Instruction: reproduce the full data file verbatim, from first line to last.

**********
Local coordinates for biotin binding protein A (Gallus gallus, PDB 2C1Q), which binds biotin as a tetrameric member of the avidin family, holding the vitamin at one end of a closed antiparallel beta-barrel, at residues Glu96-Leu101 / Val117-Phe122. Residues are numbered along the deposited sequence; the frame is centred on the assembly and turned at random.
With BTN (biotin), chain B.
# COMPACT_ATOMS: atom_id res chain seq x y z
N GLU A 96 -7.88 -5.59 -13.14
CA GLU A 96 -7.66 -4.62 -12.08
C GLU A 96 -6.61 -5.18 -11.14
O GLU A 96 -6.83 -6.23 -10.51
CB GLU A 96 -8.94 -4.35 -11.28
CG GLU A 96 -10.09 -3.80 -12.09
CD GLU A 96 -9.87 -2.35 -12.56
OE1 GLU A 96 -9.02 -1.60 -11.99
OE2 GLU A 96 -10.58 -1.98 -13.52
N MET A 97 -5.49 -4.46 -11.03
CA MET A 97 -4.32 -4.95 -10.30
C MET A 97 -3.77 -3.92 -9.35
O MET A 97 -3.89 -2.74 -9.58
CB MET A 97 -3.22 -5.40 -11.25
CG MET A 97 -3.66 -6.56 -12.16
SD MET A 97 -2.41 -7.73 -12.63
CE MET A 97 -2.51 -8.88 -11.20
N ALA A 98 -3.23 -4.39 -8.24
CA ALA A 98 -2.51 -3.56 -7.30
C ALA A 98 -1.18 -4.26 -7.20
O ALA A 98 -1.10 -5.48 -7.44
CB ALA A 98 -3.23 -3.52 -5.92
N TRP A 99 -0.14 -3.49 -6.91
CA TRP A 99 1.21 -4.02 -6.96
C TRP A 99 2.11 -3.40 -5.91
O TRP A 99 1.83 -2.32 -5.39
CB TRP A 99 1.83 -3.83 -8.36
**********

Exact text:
Local coordinates for biotin binding protein A (Gallus gallus, PDB 2C1Q), which binds biotin as a tetrameric member of the avidin family, holding the vitamin at one end of a closed antiparallel beta-barrel, at residues Glu96-Leu101 / Val117-Phe122. Residues are numbered along the deposited sequence; the frame is centred on the assembly and turned at random.
With BTN (biotin), chain B.
# COMPACT_ATOMS: atom_id res chain seq x y z
N GLU A 96 -7.88 -5.59 -13.14
CA GLU A 96 -7.66 -4.62 -12.08
C GLU A 96 -6.61 -5.18 -11.14
O GLU A 96 -6.83 -6.23 -10.51
CB GLU A 96 -8.94 -4.35 -11.28
CG GLU A 96 -10.09 -3.80 -12.09
CD GLU A 96 -9.87 -2.35 -12.56
OE1 GLU A 96 -9.02 -1.60 -11.99
OE2 GLU A 96 -10.58 -1.98 -13.52
N MET A 97 -5.49 -4.46 -11.03
CA MET A 97 -4.32 -4.95 -10.30
C MET A 97 -3.77 -3.92 -9.35
O MET A 97 -3.89 -2.74 -9.58
CB MET A 97 -3.22 -5.40 -11.25
CG MET A 97 -3.66 -6.56 -12.16
SD MET A 97 -2.41 -7.73 -12.63
CE MET A 97 -2.51 -8.88 -11.20
N ALA A 98 -3.23 -4.39 -8.24
CA ALA A 98 -2.51 -3.56 -7.30
C ALA A 98 -1.18 -4.26 -7.20
O ALA A 98 -1.10 -5.48 -7.44
CB ALA A 98 -3.23 -3.52 -5.92
N TRP A 99 -0.14 -3.49 -6.91
CA TRP A 99 1.21 -4.02 -6.96
C TRP A 99 2.11 -3.40 -5.91
O TRP A 99 1.83 -2.32 -5.39
CB TRP A 99 1.83 -3.83 -8.36